12. Anonymous Sense: You have made the right decision. As I say, Itchy is a fanatic. He is not interested in debate. You have raised a number of excellent points, with sourcing, on multiple threads, and he has just ignored them. As with all fanatics, his worldview cannot accommodate facts.

    So let us leave him to his digital sandbox, where the only ones who visit will be his friends, who can pat him on his little head and tell him how brilliant and brave he is (“You’ll be a Dean someday!”; “Thank you so much for taking on that evil woman Kipnis!”). Meanwhile, the world will continue to pass him by.

    People are waking up to the injustice and intellectual vacuity behind Itchy’s virtue signaling, and the Kipnis book is only part of the reason. Too many botched cases have made their way into the courts, and judges don’t have the appetite for bullshit that university administrators and campus activists do.

    And speaking of those worthy sorts, I have asked some friends at UBC to spread word about Itchy’s videos. If he’s right that he isn’t mocking sexual assault and lampooning gay people, then he has nothing to worry about. But, as you have so eloquently said, others have been fired for much less.

    As for your final offer, I am flattered! But alas, my heart belongs to pudgy, green-haired Itchy. You will just have to be the one that got away.

    1. Now we really have a problem, unless Anonymous Sense is willing to have a menage a trois with two different Anonymouses. But I remain speechless at the offer.

      What videos do you refer to?

    2. Yes, I'm a different Anonymous. Anonymous Sense and I were running rings round poor Itchy in other threads, which led him to post the sorry missive above.

      You may see the full, pathetic crop of videos here:

      If those do not convince you that Itchy is the most insipid, posturing ass of a philosopher ever, then maybe his comments on this blog will. The particularly offensive videos (because they mock sexual assault and gay people, thus doing untold harm) are here:

      Anonymous Sense disagrees with me on this. He thinks these videos are funny. But that defense didn't help Teresa Buchanan, who no longer has a job....

    3. Thank you. The videos are essential viewing for all serious followers of Jonathan Ichikawa.

      I tend to agree with Anonymous Sense that they have a peculiar sense of humor about them. However, like so many artistic films, while they attract critical acclaim, they have not as yet attracted a large cinematic following. Typical viewer count rate is approximately one per month.

      More seriously, those are disturbing almost independent of content.

      And seriously to Jonathan - I honestly feel you're doing a good thing blogging philosophy. You may mature into a good writer and philosopher with time. It does take time. But do yourself a favor: eliminate those videos and do not post any more like them. Disavow them as a foolish and failed attempt at avante-garde art and never be that foolish again. Thank your department chairperson regularly for all he or she does. Hopefully tenure at UBC will be more meaningful than it was down south for Teresa Buchanan, but those videos are going to attract some very unusual characters eventually.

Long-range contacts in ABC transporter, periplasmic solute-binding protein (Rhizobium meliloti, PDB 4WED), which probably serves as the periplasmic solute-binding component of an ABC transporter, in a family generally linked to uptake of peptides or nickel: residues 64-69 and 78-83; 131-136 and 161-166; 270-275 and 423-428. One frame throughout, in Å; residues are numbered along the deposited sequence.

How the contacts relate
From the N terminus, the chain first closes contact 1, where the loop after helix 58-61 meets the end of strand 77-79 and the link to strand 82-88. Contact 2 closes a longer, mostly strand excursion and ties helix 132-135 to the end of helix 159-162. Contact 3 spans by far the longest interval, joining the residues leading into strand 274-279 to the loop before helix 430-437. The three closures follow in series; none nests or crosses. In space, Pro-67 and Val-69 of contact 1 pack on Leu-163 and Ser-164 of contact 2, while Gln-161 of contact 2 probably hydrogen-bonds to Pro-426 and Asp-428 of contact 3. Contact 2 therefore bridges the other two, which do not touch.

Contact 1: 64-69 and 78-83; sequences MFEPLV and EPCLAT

4. As a Canadian, Itchy isn't subject to what Kipnis calls the accusation factory of Title IX, though he feels he has a right to opine about it, for some reason. I presume, however, that there must be *some* mechanism for policing extramural utterances by Canadian professors if they are found to be offensive or harmful to protected campus populations. I thus join Other Anonymous in urging Itchy to scrub them from the Web ASAP. Better to be known for your lame attempts at philosophy rather than your lame attempts at blue humor (though philosophy can get you in trouble too, as poor Rebecca Tuvel has learned).

    5. I found this and now have much greater empathy for Jonathan. Good for you and best of luck finding your happiness, Jonathan. Same to those you love. (Now if you could just try to better convey some of your sexual open mindedness in your opinions on other matters...)

      Based on the one-minute interview below, I would say his wife Carrie Jenkins is also a very articulate professor. I may read her book sometime.

      By the way, my advice to scrub the videos was not because they might be offensive. It is because they are disturbing. I'd rather my own child's professor be a stripper on nights and weekends than take the time to post these sort of videos. Watching them I am reminded of "The Shining."

  13. Thanks for all the advice, Anonymous, Anonymous, and Anonymous. I'll reciprocate with some advice of my own for each of you: fuck off and mind your own business.

    Have a nice day! :)

    1. Oooh, such tough language from the little philosopher! Come on now, you can’t decide to make your private life this aggressively and performatively public and then whine when someone publicly comments on it. Such sensitiveness does not bode well if your videos should ever, by some mischance, come under scrutiny from the purity police. After all, there are other philosophers whose private lives have been dragged, against their wills, into the public arena, based on false charges and vindictive prosecutions, and you seem okay with that.

      But I’ve given up expecting consistency or coherence from you. You’re a cynical little opportunist who’s been lucky not to have fallen yet under the blade of the virtue guillotine whose reckless operation you wholeheartedly support.

      Adieu, Little Itchy! And continued good luck!

    2. Jack: Do you have the SLIGHTEST IDEA what a moral and ethical principle is? Do you?

      Jonathan: My answer is No!

      Twins separated at birth?

  14. Two interesting observations about this thread:

    1) No named individual came to Jonathan's aid or defense, and thereby risking attracting the anonymous commenters to their own bogs. Jonathan bravely continued to engage seemingly alone.

    2) Jonathan instituted an approval step for comments after this exchange, on or about 5/10/2017.

    1. Yes, I'm sure their "bogs" are very deep.

    2. typo for blogs. sorry!